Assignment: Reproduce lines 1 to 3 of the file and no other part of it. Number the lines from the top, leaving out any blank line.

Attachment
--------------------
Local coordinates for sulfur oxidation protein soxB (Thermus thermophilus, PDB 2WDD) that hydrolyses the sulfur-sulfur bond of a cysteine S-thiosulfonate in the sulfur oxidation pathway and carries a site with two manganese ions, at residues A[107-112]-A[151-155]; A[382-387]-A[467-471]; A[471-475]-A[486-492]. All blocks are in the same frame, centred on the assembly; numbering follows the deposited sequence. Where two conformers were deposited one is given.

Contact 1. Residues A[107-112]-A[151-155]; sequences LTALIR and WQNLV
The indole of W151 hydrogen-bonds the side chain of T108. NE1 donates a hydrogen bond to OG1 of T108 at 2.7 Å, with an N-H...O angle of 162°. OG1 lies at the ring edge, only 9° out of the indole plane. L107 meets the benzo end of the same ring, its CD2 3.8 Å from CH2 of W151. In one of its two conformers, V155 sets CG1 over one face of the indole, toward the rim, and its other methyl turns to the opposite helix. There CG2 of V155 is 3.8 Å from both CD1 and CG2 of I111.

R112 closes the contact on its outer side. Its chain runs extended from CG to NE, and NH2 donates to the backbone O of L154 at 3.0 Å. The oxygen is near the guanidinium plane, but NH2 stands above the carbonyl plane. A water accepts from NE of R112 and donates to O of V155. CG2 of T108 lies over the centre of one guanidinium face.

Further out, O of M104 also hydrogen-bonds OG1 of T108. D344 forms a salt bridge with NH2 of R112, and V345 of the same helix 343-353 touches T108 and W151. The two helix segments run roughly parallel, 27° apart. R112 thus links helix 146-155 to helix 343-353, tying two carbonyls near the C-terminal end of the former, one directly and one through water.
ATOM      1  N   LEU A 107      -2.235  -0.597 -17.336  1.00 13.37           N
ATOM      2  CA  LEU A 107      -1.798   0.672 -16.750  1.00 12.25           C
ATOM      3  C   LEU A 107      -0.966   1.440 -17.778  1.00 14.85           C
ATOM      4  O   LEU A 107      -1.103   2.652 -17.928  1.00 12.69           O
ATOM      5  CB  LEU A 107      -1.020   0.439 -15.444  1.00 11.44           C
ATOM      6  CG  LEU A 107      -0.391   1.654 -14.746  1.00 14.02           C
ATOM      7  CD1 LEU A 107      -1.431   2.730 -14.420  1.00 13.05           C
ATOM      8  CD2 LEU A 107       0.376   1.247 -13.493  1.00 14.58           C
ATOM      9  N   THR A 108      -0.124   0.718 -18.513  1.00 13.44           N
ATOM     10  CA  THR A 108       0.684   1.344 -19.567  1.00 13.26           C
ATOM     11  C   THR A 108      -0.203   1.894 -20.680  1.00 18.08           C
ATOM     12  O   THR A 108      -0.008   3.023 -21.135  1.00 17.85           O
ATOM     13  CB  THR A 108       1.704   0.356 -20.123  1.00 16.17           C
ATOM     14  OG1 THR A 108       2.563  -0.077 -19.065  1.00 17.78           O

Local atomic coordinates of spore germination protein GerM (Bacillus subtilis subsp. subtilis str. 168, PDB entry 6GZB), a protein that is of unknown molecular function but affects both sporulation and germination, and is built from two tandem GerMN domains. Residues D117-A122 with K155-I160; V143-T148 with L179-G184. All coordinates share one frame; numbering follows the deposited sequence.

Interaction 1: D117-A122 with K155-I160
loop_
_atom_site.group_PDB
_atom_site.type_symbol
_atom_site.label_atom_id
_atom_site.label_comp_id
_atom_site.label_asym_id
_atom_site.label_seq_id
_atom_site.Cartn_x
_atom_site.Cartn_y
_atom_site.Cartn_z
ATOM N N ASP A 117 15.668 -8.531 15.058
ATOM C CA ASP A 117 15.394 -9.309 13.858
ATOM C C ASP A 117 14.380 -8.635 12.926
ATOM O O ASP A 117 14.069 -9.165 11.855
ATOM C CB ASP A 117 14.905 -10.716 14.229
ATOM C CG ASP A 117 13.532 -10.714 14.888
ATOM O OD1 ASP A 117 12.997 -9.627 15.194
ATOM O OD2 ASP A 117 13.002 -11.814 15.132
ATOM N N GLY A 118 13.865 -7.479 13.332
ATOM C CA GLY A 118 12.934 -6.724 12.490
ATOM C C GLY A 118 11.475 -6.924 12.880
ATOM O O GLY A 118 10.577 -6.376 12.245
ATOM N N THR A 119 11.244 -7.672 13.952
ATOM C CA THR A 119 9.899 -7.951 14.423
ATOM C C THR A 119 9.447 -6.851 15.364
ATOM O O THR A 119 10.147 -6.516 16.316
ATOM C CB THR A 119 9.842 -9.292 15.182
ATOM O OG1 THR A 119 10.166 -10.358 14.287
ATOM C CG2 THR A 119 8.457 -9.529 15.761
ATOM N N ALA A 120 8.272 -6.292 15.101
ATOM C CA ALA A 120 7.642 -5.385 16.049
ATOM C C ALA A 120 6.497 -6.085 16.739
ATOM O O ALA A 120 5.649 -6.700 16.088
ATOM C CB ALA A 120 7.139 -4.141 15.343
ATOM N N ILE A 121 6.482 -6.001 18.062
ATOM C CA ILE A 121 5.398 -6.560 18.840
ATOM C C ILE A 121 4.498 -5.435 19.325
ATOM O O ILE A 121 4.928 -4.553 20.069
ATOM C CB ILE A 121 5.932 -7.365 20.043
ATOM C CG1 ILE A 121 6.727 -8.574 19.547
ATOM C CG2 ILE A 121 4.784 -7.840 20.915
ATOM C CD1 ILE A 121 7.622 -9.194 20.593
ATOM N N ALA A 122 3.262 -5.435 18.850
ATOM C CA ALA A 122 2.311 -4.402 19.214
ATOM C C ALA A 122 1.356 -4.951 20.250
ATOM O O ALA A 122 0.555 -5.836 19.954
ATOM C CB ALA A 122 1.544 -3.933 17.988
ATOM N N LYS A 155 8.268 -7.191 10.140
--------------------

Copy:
Local coordinates for sulfur oxidation protein soxB (Thermus thermophilus, PDB 2WDD) that hydrolyses the sulfur-sulfur bond of a cysteine S-thiosulfonate in the sulfur oxidation pathway and carries a site with two manganese ions, at residues A[107-112]-A[151-155]; A[382-387]-A[467-471]; A[471-475]-A[486-492]. All blocks are in the same frame, centred on the assembly; numbering follows the deposited sequence. Where two conformers were deposited one is given.

Contact 1. Residues A[107-112]-A[151-155]; sequences LTALIR and WQNLV
The indole of W151 hydrogen-bonds the side chain of T108. NE1 donates a hydrogen bond to OG1 of T108 at 2.7 Å, with an N-H...O angle of 162°. OG1 lies at the ring edge, only 9° out of the indole plane. L107 meets the benzo end of the same ring, its CD2 3.8 Å from CH2 of W151. In one of its two conformers, V155 sets CG1 over one face of the indole, toward the rim, and its other methyl turns to the opposite helix. There CG2 of V155 is 3.8 Å from both CD1 and CG2 of I111.